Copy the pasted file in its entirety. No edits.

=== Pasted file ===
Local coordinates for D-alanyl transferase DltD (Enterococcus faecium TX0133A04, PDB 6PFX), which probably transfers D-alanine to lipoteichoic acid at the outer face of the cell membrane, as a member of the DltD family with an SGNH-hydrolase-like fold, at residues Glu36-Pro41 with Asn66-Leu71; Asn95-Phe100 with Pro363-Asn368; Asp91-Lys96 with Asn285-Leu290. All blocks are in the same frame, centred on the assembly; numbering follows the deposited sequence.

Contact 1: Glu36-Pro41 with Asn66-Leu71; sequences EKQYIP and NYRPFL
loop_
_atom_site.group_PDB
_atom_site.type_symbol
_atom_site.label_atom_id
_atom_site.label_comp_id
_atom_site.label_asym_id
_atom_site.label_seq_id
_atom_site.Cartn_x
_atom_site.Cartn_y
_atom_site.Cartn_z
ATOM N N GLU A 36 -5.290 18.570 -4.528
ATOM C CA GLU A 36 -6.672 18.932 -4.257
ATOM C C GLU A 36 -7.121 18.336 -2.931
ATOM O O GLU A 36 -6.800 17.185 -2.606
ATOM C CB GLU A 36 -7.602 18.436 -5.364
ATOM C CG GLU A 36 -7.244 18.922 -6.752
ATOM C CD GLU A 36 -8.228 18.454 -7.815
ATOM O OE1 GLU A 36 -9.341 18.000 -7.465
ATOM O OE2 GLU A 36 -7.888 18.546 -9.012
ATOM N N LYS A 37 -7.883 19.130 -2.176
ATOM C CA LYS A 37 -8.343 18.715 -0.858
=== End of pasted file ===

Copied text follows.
Local coordinates for D-alanyl transferase DltD (Enterococcus faecium TX0133A04, PDB 6PFX), which probably transfers D-alanine to lipoteichoic acid at the outer face of the cell membrane, as a member of the DltD family with an SGNH-hydrolase-like fold, at residues Glu36-Pro41 with Asn66-Leu71; Asn95-Phe100 with Pro363-Asn368; Asp91-Lys96 with Asn285-Leu290. All blocks are in the same frame, centred on the assembly; numbering follows the deposited sequence.

Contact 1: Glu36-Pro41 with Asn66-Leu71; sequences EKQYIP and NYRPFL
loop_
_atom_site.group_PDB
_atom_site.type_symbol
_atom_site.label_atom_id
_atom_site.label_comp_id
_atom_site.label_asym_id
_atom_site.label_seq_id
_atom_site.Cartn_x
_atom_site.Cartn_y
_atom_site.Cartn_z
ATOM N N GLU A 36 -5.290 18.570 -4.528
ATOM C CA GLU A 36 -6.672 18.932 -4.257
ATOM C C GLU A 36 -7.121 18.336 -2.931
ATOM O O GLU A 36 -6.800 17.185 -2.606
ATOM C CB GLU A 36 -7.602 18.436 -5.364
ATOM C CG GLU A 36 -7.244 18.922 -6.752
ATOM C CD GLU A 36 -8.228 18.454 -7.815
ATOM O OE1 GLU A 36 -9.341 18.000 -7.465
ATOM O OE2 GLU A 36 -7.888 18.546 -9.012
ATOM N N LYS A 37 -7.883 19.130 -2.176
ATOM C CA LYS A 37 -8.343 18.715 -0.858